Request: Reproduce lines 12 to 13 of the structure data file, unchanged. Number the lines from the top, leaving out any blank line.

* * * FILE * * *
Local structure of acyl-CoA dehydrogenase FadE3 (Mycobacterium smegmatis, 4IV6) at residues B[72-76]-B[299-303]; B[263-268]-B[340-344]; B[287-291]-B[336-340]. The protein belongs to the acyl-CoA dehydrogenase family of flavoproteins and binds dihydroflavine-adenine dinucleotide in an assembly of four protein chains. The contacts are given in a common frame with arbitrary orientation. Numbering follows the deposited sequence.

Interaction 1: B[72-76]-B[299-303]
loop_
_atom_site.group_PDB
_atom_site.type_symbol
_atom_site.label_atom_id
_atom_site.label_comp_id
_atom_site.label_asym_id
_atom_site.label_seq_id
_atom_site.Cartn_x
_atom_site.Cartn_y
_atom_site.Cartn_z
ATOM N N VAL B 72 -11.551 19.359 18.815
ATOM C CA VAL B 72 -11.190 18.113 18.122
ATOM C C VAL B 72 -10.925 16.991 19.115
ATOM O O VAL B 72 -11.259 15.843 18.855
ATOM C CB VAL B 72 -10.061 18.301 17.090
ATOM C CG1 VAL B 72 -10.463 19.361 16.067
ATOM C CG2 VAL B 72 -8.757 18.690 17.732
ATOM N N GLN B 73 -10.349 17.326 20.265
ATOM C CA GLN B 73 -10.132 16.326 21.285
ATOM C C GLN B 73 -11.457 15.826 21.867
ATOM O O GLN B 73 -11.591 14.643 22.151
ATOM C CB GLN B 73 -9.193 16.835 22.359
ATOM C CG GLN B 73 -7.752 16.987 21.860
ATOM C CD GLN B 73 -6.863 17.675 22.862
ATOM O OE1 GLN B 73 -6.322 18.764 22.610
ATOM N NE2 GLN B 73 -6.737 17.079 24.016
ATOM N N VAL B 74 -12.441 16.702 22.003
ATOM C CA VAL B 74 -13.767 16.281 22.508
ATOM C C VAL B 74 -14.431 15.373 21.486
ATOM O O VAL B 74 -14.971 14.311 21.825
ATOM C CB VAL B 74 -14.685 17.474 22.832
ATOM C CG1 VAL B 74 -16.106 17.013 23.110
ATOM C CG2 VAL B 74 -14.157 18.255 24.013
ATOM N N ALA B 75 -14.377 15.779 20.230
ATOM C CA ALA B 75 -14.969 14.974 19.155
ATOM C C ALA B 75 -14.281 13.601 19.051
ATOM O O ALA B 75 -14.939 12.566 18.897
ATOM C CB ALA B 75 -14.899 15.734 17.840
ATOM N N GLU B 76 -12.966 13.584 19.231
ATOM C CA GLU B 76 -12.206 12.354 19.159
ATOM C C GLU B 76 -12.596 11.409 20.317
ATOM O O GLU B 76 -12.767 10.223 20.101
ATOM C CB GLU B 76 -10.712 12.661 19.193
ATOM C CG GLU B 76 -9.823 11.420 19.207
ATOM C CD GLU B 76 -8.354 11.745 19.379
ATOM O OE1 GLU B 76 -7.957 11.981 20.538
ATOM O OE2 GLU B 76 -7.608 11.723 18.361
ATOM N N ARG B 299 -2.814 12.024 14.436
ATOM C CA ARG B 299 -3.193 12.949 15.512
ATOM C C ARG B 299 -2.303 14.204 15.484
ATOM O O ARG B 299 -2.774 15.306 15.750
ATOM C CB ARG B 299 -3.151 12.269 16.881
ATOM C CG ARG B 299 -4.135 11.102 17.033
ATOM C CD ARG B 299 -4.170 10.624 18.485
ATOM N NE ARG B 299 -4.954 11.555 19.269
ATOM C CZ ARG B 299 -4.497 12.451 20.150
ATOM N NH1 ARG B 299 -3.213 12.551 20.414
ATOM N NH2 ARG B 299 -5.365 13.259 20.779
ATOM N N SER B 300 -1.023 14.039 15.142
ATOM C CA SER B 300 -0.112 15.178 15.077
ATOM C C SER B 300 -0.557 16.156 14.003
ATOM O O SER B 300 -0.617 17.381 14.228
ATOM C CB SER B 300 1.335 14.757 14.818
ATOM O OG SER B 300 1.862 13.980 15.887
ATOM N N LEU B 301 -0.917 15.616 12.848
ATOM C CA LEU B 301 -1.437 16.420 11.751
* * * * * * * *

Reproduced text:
_atom_site.Cartn_z
ATOM N N VAL B 72 -11.551 19.359 18.815